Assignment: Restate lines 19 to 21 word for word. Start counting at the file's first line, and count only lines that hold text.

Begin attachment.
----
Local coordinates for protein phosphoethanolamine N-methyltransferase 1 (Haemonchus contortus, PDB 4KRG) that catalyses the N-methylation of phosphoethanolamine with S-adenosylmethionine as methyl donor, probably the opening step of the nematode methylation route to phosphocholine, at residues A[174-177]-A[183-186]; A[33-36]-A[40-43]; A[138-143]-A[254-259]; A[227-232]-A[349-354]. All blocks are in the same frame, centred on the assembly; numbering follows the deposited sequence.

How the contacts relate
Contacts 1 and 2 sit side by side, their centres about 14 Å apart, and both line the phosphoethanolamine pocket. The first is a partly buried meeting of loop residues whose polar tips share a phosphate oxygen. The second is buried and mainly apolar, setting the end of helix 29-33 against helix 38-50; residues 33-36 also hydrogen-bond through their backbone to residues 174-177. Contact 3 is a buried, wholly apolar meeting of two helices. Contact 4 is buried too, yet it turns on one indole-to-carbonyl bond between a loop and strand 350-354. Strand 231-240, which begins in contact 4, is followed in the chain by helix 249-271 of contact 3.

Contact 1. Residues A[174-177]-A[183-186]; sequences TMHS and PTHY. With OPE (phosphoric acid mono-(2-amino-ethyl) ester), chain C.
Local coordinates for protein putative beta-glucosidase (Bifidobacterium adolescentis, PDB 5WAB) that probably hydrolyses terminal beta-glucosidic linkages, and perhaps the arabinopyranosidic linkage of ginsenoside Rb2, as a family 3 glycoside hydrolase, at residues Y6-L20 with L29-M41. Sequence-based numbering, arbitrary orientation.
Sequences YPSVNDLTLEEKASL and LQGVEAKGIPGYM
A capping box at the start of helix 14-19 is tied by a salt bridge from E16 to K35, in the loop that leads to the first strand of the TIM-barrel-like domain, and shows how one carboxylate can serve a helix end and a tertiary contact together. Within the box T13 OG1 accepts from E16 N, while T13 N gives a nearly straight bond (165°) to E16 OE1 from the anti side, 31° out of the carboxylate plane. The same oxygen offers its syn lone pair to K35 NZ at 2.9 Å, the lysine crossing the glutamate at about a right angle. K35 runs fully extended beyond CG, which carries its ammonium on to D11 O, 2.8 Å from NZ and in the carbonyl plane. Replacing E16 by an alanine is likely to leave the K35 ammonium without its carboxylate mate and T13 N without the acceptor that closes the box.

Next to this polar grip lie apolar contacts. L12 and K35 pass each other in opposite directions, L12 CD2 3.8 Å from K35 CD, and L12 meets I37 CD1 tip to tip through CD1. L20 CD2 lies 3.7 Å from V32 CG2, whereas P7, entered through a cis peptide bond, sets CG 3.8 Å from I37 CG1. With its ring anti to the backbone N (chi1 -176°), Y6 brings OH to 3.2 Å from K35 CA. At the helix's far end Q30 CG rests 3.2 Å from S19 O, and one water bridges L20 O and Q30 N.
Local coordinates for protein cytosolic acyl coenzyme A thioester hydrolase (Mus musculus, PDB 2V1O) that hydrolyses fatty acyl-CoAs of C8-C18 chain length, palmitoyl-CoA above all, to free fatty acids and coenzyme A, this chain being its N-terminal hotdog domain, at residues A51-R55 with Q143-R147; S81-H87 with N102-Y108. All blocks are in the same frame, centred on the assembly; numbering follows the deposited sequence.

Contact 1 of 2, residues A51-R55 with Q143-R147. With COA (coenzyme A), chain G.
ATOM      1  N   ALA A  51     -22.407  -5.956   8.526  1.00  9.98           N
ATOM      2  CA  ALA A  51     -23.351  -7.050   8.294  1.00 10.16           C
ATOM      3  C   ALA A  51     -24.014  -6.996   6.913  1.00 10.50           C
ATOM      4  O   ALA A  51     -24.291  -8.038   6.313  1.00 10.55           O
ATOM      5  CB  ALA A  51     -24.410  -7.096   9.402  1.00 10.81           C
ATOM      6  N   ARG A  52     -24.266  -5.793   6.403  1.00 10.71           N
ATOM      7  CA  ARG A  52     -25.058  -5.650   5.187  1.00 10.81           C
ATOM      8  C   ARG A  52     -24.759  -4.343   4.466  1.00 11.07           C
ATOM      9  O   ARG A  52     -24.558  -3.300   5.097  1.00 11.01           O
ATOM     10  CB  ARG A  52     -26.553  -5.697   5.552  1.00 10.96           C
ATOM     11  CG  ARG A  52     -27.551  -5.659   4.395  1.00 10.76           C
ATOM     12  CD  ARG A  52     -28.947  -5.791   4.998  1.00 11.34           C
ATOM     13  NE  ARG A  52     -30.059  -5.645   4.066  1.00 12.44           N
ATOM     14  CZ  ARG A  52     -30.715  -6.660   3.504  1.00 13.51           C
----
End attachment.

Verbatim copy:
ATOM      9  O   ARG A  52     -24.558  -3.300   5.097  1.00 11.01           O
ATOM     10  CB  ARG A  52     -26.553  -5.697   5.552  1.00 10.96           C
ATOM     11  CG  ARG A  52     -27.551  -5.659   4.395  1.00 10.76           C